Ambitious plan to transform the derelict south end of Wexford town moves a step forward after long delay

County Wexford Chamber welcomes the news after a long delay that construction will start next Monday 27th February. The Trinity Wharf Project with its plans for retail, cultural, hotel and commercial development will enhance Wexford as a location in which to live, work and visit.

A master plan for the promised redevelopment of the heavily-derelict south end of Wexford town will take a step forward next week when contractors move onto the Trinity Wharf site to start building a new access road with the demolition of disused buildings on the old Tesco site in Crescent Quay due to begin next month, followed by the removal of the rear of vacant Dún Mhuire Theatre.

Council Chief Executive Tom Enright has announced that after a long delay due to Covid, price inflation and negotiations with Iarnród Eireann, construction activity will begin on the largest brownfield site in Trinity Street on Monday next, February 27.

The former Wexford Electronix location which was acquired by the Council some years ago is earmarked for a new urban quarter comprising a hotel, apartments, office space, retail outlets, multi-storey car park and a 64-berth marina with an urban greenway and boardwalk link to Paul Quay.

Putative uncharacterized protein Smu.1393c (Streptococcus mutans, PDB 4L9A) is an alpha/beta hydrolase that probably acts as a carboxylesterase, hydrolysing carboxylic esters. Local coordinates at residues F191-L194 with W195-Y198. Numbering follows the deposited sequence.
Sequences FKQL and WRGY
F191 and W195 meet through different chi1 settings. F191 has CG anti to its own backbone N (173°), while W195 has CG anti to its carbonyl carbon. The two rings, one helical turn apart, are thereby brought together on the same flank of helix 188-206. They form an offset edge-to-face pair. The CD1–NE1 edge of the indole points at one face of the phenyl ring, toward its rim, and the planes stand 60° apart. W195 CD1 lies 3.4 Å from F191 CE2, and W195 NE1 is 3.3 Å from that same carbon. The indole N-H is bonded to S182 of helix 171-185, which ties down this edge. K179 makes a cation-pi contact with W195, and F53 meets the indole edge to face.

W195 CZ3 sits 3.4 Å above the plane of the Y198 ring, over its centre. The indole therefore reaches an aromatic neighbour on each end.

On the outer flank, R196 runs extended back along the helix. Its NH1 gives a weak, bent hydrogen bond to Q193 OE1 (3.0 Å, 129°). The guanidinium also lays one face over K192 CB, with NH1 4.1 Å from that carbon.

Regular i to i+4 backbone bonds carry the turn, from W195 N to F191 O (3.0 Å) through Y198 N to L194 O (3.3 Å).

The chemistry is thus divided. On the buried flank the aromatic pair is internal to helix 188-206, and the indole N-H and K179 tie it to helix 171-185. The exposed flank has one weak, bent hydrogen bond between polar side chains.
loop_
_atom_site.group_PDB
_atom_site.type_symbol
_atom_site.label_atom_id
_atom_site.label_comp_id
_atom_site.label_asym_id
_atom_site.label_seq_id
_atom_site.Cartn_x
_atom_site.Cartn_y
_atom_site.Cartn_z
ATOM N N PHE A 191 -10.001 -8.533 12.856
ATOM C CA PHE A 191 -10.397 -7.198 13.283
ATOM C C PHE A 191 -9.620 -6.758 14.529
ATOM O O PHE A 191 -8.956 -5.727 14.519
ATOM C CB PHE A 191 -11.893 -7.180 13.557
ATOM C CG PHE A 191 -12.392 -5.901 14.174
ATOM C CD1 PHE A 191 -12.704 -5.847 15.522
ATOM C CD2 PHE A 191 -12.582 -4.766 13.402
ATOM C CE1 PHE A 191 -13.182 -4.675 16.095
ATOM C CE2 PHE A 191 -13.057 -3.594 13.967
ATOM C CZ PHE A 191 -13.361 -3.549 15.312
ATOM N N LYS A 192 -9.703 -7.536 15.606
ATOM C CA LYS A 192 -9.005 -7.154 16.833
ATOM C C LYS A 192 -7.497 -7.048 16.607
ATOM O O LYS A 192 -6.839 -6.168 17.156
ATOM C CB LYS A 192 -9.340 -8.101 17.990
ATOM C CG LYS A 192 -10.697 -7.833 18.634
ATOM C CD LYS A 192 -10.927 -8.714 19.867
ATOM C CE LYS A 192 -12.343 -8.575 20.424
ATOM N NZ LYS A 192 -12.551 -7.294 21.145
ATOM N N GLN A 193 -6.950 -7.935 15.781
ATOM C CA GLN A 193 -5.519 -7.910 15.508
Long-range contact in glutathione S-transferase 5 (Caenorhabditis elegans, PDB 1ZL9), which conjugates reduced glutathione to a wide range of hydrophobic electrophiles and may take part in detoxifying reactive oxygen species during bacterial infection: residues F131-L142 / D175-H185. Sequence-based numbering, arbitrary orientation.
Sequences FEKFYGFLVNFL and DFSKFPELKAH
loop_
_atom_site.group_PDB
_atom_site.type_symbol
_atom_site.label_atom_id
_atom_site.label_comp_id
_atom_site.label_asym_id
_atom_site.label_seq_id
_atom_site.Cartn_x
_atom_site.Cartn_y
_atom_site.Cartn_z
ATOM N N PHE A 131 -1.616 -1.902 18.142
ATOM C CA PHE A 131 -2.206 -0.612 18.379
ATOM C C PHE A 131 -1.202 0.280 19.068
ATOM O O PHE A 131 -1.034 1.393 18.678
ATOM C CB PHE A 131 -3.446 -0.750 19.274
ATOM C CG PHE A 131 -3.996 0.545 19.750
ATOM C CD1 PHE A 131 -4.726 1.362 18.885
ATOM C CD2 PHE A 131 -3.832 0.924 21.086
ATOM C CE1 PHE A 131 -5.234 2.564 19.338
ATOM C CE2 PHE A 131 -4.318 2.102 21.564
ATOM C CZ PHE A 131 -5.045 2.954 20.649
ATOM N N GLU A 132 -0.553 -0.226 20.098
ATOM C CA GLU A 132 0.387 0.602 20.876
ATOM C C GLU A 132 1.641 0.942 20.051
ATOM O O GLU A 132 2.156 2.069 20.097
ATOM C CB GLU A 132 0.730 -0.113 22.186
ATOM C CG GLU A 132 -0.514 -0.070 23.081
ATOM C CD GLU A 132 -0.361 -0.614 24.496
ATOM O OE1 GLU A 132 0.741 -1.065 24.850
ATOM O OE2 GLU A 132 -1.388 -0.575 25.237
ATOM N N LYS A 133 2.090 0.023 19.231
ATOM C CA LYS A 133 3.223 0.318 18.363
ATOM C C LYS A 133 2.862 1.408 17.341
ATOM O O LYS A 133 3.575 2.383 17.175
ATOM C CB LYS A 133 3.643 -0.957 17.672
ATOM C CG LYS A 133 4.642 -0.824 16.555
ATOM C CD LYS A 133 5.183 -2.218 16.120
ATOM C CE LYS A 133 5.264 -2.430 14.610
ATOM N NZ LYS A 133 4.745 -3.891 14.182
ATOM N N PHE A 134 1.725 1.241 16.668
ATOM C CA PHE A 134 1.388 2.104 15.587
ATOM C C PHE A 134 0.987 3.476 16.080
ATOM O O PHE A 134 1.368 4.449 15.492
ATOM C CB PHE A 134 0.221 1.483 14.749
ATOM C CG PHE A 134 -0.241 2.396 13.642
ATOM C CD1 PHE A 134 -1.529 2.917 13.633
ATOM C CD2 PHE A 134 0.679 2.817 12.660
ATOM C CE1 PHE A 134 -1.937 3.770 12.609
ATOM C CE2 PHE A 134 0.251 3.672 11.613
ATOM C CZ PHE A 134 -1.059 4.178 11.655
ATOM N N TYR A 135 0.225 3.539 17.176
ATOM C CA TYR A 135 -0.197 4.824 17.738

Mr Enright said he was pleased to tell councillors that construction work is finally about to start, with the first contractor moving in on Monday to build an access road to bring services and supplies onto the site, in order to allow further development to take place.

In relation to the dilapidated Tesco/Crazy Prices site on Crescent Quay which the local authority has agreed to lease from the owner for a public realm project including a car park and a possible performance/exhibition venue,  he said the Council has tendered for the demolition of existing derelict buildings on the site and a contractor is to be appointed, with work to clear the site for planned development expected to start in March.

On specific building plans at Crescent Quay, he said officials will update councillors once discussions with the landowners are completed and the project may require further Part 8 planning approval.

He described the rear part of Dún Mhuire Theatre backing onto the former Tesco site as being “in a very poor state” and said it is the Council’s intention to remove it, which will open up Oyster Lane.

Mr Enright said the local authority is also in discussions with the owners of Lowney’s Mall which has been closed down for some time and needs to be brought back into use. 

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